Plucky Great Blue Heron’s Happy Ending

The yearling great blue heron strutted the length of the half-submerged log and branches, plumes puffed and gorgeous.

© Babsje (

Young male great blue heron in display while approaching an older
female heron in the cove. To read the original post, please click here.

The female watched, unmoving, unthreatened. For the duration of his approach, she stood entirely still save for a slight shift in the angle of her head, in my direction as I sat equally motionless in the kayak.

This was one of the stories of the young Romeo heron chasing after his Juliette.

I know that some readers were wondering about the survival of the great blue heron who epically and heroically swallowed the two-foot-long pike. (Please click here in case you missed that series of posts.)

The female heron being pursued by the young male shown in the photo in this post is the same bird that swallowed the huge pike. The chase scene described in this post took place almost three years after the drama of the ginormous pike.

Plilpala51 noted in a comment on that epic post that the heron would be fine.

And she was.

I have seen her every summer since that 2007 saga.

I love happy endings.


Thanks to Paula and WordPress for the Thursday’s Special Non-Challenge Challenge. (This was an amazingly intimate encounter with these two great blue herons, a very special outimg in the cove for me.)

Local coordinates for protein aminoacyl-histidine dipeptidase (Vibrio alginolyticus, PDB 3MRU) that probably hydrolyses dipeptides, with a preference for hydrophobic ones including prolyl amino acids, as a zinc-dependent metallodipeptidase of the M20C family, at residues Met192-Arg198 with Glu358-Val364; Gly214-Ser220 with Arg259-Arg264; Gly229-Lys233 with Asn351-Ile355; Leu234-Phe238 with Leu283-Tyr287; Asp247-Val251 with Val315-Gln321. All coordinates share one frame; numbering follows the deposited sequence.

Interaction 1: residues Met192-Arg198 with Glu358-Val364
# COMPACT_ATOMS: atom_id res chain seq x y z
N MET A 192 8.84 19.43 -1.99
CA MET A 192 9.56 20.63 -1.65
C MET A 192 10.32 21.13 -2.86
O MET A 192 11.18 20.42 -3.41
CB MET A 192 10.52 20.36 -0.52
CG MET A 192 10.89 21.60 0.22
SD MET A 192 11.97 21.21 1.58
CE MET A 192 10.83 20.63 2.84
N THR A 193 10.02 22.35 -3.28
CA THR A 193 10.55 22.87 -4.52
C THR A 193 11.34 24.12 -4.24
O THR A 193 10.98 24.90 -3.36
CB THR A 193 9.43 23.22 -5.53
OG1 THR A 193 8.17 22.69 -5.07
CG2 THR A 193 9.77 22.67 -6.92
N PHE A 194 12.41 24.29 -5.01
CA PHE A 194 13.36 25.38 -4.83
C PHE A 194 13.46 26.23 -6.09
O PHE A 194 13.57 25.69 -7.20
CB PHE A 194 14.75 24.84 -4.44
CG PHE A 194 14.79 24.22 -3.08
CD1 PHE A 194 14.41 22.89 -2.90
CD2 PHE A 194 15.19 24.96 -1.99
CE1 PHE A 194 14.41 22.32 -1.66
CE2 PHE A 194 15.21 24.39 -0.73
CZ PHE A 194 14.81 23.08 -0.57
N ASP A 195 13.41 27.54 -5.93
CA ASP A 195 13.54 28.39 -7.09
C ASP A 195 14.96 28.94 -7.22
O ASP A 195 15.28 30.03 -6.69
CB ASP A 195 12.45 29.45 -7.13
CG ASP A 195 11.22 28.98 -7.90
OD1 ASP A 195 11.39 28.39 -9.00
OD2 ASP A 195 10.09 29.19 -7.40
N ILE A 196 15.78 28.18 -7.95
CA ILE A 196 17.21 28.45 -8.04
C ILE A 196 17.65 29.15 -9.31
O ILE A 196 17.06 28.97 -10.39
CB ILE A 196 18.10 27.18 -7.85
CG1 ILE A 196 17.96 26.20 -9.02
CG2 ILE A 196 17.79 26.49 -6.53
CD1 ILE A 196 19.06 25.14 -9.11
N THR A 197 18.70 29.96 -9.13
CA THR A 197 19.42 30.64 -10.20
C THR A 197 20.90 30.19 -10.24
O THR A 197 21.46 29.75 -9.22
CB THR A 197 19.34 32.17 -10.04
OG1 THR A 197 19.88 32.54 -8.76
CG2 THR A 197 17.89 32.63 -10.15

Thanks to Ailsa for her Weekly Travel Theme: Still prompt. (The older female heron was a study in stillness, unmoving in the face of the onslaught from the younger male.)

Thanks once again to Stewart Monckton for the Wild Bird Wednesday prompt.

Thanks once more to Prairiebirder Charlotte for her Feathers on Friday prompt.

A selection of my heron and flower photos is now available at the Five Crows Gallery in Natick, MA. Drop in and see the work of the many wonderfully creative artists who show there when you’re in the area.

Five Crows is on FaceBook. To give the gallery a visit, please click here.

Remember: Walk softly and carry a long lens.™

The Tao of Feathers™

© 2013 Babsje. (

Great Blue Heron

Posted on December 19, 2013, in ardea herodias, Art, Feathers on Friday, Great Blue Heron, Nature Photography, postaday, Thursday's Special, Weekly Travel Themes, Wild Bird Wednesday, Wildlife Photography and tagged , . Bookmark the permalink. 13 Comments.

  1. Hi. Me too. I love happy endings also. That shot today is great. may I wish you a HAPPY CHRISTMAS. I hope you and your family have a great time.

    • Hi Margaret – I’m glad you like this photo! Thanks so much for visiting and commenting again. Merry Christmas and Happy New year to you and yours, too.

  2. I am happy to hear a happy ending too, we need a bit of encouragement when we are entering a fresh new year ;). Thank you for the post, Babsje. May you have a very merry Christmas and a happy new year 🙂

    • You’re right, Paula, we do need happy endings for starting out a new year. Many thanks for your kind words. Merry Christmas and Happy New Year to you, too!

  3. Great story – that is a big fish for a heron!

    Hope you have a good Christmas and that the herons are still there in 2014!

    Cheers – Stewart M – Melbourne

    • Thanks, Stewart, it IS a big fish for a heron! I also hope the herons will all be back in 2014, plus our plucky egret, who was the only egret I’ve seen at that lake ever. Merry Christmas to you and yours, too. Best, Babsje

  4. Love this shot. Capturing this behavior with such clarity and sharpness is pretty special. Nice work!

    • Many thanks, Nick. That was a very special day. At one point we were all positioned in a triangle – me in the natural-cover hide, with the young male to the left and the female to my right. The male put on quite a show for his intended beloved. I’m grateful to have been in the right place at the right time.

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